By 2017, Codebreaker was in full force. Not only were the opposing team’s pitching signs being decoded. They were also being communicated to the batter on a pitch-by-pitch basis. Players in the dugout would watch the opposing catcher’s signals for the pitch as they would occur. And along with the Codebreaker decoding information, they would bang on a garbage can. The manner with which they banged provided the Astros’ batter what pitch to expect. Naturally, this enabled the Astros to excel, especially at home. And it also led to a 2017 World Series championship. But at no time was the code of silence among the Astros’ team members broken. No one dared to speak up and confront the potential ramifications that breaking the code of silence might bring.

“A number of important issues and questions have emerged from these recent investigations. These matters directly affect all players and the way our game is played, now and going forward.” – Tony Clark, Executive Director of Major League Baseball’s Players’ Association

A Longstanding History for MLB’s Code of Silence

Some perceive the integration of technology into baseball as the cause of the problem. But a big part of the problem is MLB’s history of condoning a player code of silence. While some perceive a code of silence as honoring others in the game, this concept has a dark history in baseball. For example, the failure to report pitchers “doctoring” the ball during a game has been supported by this code of silence. Likewise, the steroid saga that stained the face of baseball for years reflects repercussions from this code as well. And certainly, the current scandal involving the Astros reflects a similar problem where a serious issue is identified long after it began. While this code of silence is grounded in respect, there’s little doubt it’s in conflict with a larger code of ethics.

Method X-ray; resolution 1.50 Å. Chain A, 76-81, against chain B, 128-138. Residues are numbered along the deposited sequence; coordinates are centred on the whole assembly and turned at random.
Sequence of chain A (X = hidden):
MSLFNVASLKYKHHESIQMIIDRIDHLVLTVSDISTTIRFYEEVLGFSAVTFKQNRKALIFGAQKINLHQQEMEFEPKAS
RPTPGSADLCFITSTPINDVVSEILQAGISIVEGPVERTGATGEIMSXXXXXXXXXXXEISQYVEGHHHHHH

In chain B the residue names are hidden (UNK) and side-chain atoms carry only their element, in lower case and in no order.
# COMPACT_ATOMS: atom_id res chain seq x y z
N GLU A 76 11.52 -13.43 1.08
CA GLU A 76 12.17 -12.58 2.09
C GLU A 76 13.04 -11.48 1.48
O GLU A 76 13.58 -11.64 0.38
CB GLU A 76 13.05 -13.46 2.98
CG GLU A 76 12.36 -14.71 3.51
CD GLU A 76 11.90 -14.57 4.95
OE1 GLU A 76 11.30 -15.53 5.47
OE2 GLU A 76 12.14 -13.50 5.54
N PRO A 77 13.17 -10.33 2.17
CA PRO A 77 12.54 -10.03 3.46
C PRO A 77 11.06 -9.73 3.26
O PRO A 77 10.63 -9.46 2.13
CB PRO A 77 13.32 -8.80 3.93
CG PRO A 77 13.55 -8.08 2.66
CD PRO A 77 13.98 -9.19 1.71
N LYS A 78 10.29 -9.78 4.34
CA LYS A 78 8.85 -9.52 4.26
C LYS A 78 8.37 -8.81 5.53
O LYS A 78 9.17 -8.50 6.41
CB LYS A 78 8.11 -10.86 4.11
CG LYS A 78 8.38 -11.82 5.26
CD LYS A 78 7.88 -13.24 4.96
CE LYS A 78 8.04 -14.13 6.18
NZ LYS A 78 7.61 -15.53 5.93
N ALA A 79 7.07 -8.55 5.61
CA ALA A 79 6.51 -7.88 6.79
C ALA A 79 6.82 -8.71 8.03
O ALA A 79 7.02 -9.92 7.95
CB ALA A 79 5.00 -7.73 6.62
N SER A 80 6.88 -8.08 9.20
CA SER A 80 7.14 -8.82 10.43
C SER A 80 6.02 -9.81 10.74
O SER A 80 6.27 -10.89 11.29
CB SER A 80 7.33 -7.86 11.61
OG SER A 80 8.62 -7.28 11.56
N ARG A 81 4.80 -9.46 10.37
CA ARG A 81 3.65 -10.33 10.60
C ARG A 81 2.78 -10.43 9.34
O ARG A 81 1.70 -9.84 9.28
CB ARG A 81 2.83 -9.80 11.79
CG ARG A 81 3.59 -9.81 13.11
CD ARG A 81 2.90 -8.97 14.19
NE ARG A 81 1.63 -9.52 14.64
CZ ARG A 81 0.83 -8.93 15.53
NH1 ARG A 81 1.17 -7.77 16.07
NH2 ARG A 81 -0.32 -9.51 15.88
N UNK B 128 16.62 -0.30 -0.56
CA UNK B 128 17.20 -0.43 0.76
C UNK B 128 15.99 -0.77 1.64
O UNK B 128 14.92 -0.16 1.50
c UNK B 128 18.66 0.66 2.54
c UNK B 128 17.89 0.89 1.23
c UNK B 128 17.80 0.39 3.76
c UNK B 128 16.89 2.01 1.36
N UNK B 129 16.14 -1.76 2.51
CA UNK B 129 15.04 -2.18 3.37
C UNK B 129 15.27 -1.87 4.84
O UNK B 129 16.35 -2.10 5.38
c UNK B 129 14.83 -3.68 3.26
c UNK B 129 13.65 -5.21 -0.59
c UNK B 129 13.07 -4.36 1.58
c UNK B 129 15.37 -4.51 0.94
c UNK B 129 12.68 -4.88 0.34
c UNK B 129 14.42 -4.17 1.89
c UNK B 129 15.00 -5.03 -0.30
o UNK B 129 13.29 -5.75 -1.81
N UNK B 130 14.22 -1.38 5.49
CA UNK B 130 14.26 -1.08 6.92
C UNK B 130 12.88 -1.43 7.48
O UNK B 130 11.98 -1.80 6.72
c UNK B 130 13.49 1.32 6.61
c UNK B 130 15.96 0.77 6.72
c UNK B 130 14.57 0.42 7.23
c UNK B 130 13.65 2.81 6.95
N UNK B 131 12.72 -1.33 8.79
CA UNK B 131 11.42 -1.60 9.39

The primary motivation for this code of silence has been assumed to be respect for other professionals. But concurrently, the failure to report wrongdoing is also motivated by fear. In many instances, there is concern that telling on another player or team could lead to reciprocal threats. In other words, in a game where few are playing by the rules, the risk of coming clean is simply too high. So, player after player, and manager after manager, looks the other way and faithfully keeps this code of silence. This is what happened with Codebreaker, and it’s also what has happened in many other cases in baseball’s history.

“There’s a message to be sent to youth out there…It was awesome to (grow up and) watch [baseball] played the right way. We’ve kind of drifted from that…You don’t have to cheat to get to where you want to go. This kind of stuff doesn’t need to happen.” – Mike Bolsinger, Former MLB pitcher